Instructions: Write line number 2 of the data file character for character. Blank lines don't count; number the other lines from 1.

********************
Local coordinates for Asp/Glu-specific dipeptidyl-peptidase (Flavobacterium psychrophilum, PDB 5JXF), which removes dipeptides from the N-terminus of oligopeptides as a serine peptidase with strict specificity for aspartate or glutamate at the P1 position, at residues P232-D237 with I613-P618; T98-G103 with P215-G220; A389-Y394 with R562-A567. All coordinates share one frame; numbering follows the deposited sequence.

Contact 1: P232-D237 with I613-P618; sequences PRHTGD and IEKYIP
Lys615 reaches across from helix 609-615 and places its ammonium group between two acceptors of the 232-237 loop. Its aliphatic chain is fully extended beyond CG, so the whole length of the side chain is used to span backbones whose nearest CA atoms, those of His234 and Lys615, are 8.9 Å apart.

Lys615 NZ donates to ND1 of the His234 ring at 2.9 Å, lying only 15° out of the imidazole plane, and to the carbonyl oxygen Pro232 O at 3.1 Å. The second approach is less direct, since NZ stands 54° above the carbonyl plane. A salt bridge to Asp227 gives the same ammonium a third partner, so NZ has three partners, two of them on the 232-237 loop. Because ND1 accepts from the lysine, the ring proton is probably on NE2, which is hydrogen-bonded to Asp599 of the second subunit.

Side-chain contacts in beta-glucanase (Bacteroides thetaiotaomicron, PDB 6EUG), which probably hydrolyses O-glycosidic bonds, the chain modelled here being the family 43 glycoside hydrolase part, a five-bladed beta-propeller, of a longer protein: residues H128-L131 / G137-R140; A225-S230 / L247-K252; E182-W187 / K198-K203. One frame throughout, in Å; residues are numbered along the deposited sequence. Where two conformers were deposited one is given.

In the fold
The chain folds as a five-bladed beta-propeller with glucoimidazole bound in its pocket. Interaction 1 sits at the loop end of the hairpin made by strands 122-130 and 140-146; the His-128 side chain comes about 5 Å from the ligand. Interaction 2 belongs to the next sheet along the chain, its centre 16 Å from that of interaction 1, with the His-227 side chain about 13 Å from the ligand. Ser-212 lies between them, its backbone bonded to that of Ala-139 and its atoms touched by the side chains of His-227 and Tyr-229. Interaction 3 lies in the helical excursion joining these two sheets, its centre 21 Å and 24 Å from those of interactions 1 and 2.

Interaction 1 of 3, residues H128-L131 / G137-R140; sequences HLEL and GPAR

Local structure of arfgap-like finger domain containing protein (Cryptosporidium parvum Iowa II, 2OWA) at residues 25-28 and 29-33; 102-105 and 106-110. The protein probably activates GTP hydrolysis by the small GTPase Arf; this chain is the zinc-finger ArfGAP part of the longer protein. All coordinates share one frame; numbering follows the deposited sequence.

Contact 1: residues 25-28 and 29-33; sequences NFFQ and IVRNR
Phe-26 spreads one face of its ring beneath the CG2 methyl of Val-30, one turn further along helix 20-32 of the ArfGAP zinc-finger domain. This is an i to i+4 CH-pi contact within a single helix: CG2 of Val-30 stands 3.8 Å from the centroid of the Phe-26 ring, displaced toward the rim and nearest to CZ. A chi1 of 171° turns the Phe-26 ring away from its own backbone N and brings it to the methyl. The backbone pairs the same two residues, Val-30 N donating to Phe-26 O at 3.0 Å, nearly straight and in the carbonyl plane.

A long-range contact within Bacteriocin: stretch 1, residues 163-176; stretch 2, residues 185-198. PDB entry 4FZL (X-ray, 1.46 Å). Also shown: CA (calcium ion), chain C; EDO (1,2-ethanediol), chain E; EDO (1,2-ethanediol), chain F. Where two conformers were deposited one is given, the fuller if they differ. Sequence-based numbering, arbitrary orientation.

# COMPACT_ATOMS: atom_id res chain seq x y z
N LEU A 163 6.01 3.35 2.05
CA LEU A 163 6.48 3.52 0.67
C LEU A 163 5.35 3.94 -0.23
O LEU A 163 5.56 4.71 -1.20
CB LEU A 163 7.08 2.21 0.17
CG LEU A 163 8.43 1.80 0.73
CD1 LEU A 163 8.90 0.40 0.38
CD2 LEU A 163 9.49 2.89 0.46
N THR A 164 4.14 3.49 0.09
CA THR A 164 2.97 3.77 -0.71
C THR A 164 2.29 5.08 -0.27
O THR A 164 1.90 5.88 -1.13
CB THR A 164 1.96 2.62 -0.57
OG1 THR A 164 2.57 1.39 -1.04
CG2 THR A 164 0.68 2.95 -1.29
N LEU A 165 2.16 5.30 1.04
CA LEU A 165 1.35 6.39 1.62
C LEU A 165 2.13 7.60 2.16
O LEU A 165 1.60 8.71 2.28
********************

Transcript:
Contact 1: P232-D237 with I613-P618; sequences PRHTGD and IEKYIP